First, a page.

UNC-Chapel Hill alum Zena Cardman is an expert in ancient microorganisms. She’s used this expertise to better understand life on Earth. Billions of years ago, before plants or animals, before the rise of oxygen, single-cell bacteria and archaea were the only Earthlings.
Students in WSSU’s astrobotany lab explore vegetation with interplanetary potential.
“When we find really ancient metabolisms, they can tell us a lot about what might have been going on in early Earth,” Cardman has said.
There’s a good chance Cardman could someday parlay this knowledge to help understand life on other planets. In 2017, Cardman was one of 12 people chosen out of more than 18,000 applicants to become a member of NASA’s astronaut candidate class. If all goes well, Cardman could be the fourth Tar Heel to set foot in space.
In 2018, Fayetteville State University was one of ten universities to receive a NASA award for technological innovation. A team of faculty and students worked together to design a system for testing water for contaminants.
This system has the potential to enhance how NASA tests potable water for pathogens. This would have a dramatic impact on manned expeditions and future extraterrestrial colonization. Transporting water is one of the significant challenges on any spaceflight. Current and future NASA missions count on the ability to recycle waste into potable water. The Molecular Sequencing and Bio-contaminant Identification Device will allow for the rapid and efficient testing of water for the most common pathogens, ensuring that it is safe to drink. With a simple modification, the system can also test for the presence of extraterrestrial life forms in potable and non-potable water.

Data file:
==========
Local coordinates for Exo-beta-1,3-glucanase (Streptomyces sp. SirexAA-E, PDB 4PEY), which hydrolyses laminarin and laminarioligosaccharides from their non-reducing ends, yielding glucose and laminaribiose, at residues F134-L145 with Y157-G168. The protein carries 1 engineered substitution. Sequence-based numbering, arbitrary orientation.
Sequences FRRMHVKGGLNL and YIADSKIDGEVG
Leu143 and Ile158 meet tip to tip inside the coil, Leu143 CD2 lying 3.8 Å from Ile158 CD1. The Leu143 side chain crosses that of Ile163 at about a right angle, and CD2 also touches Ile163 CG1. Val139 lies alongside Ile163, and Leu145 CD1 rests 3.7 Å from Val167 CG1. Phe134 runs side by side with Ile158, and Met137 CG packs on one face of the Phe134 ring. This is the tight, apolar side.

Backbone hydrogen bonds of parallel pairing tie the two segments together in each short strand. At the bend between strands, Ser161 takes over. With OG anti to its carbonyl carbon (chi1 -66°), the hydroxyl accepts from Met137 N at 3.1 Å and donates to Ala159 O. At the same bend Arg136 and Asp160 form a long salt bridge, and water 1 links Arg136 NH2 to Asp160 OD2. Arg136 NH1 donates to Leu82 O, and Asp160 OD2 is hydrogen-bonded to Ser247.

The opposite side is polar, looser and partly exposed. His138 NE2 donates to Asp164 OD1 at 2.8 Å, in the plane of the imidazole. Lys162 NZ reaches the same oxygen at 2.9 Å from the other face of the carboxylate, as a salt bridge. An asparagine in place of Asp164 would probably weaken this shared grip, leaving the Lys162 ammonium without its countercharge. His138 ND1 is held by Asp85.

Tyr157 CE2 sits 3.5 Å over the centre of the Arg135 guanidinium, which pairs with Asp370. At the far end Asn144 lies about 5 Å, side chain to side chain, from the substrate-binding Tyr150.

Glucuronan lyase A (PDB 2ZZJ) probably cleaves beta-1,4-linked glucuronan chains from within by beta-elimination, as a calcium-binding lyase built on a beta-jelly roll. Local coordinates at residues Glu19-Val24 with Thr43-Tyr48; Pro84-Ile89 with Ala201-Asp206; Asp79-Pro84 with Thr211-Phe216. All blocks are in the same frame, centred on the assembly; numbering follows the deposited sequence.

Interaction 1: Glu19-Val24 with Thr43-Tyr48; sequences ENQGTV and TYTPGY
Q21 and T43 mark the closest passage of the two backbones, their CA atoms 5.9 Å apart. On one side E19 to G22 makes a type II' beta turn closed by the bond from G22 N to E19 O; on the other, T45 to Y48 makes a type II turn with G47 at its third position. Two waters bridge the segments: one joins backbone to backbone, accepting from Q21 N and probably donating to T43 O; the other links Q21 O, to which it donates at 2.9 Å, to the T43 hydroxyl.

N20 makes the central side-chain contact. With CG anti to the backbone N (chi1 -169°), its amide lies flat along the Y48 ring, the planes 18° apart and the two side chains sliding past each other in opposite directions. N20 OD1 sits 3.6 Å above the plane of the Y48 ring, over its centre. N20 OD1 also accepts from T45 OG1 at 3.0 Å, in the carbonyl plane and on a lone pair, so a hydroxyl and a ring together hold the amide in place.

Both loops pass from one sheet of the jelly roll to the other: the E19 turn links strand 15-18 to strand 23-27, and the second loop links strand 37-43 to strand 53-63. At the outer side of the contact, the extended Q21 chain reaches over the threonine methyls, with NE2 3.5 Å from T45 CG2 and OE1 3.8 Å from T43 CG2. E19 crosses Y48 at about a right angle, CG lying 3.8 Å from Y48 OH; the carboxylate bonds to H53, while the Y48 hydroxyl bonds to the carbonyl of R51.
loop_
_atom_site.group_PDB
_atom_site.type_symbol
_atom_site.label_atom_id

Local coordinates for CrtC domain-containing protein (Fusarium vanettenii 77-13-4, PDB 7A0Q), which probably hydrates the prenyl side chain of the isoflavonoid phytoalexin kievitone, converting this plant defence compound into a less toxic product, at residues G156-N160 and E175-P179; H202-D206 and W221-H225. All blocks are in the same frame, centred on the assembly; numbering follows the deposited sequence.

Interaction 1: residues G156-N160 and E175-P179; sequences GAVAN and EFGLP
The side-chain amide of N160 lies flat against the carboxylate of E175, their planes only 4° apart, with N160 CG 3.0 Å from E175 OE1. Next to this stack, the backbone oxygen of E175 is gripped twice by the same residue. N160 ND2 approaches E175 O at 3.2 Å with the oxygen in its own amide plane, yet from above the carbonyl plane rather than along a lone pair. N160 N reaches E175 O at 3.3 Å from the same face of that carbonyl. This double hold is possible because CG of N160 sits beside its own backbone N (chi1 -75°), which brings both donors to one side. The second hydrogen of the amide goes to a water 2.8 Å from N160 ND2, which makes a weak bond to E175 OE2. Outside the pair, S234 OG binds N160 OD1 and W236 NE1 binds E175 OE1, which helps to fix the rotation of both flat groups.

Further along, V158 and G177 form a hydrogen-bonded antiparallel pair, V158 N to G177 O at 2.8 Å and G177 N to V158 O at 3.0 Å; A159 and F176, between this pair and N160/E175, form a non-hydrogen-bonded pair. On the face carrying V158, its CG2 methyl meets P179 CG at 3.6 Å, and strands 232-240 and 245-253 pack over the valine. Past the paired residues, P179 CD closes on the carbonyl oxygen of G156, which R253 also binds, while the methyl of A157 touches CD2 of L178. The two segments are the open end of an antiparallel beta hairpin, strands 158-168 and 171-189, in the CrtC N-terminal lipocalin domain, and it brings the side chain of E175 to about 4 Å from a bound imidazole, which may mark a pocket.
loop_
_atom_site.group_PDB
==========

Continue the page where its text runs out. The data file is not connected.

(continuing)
Dr. Daryush Ila served as the team’s principle investigator, and the students involved were led by chemistry major Lenore Miller and business major Heather S. Vivian. NASA has been so impressed with Miller’s work that it offered her two back-to-back internship opportunities.
At Winston-Salem State University, botany assistant professor Rafael Loureiro has been leading efforts to secure an interplanetary food supply. With support from the North Carolina Space Grant New Investigators Program, WSSU has established an astrobotany lab to explore which crops might have the potential to grow in Martian soil. In the spring, Dr. Loureiro took a group of students to NASA’s Kennedy Space Center, where they began a collaborative effort with the scientists in the Vegetable Production System’s main lab.
This fall, WSSU's Department of Biological Sciences is expected to launch a four-year partnership with NASA that will allow students to conduct research on food production for space exploration and participate in mentorships with NASA scientists. This partnership is unique among HBCUs (historically black colleges and universities).